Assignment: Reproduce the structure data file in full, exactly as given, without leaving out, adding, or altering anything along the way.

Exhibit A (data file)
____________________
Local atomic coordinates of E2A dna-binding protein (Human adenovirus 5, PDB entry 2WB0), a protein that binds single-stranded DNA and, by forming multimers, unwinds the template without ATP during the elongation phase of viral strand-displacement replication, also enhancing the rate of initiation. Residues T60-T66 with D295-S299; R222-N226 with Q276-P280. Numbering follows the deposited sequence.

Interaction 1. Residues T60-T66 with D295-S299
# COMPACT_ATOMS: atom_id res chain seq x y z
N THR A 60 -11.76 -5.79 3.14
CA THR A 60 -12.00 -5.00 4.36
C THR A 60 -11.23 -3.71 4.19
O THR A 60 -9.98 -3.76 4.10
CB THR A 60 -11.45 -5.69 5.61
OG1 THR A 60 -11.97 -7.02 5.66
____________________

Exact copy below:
Local atomic coordinates of E2A dna-binding protein (Human adenovirus 5, PDB entry 2WB0), a protein that binds single-stranded DNA and, by forming multimers, unwinds the template without ATP during the elongation phase of viral strand-displacement replication, also enhancing the rate of initiation. Residues T60-T66 with D295-S299; R222-N226 with Q276-P280. Numbering follows the deposited sequence.

Interaction 1. Residues T60-T66 with D295-S299
# COMPACT_ATOMS: atom_id res chain seq x y z
N THR A 60 -11.76 -5.79 3.14
CA THR A 60 -12.00 -5.00 4.36
C THR A 60 -11.23 -3.71 4.19
O THR A 60 -9.98 -3.76 4.10
CB THR A 60 -11.45 -5.69 5.61
OG1 THR A 60 -11.97 -7.02 5.66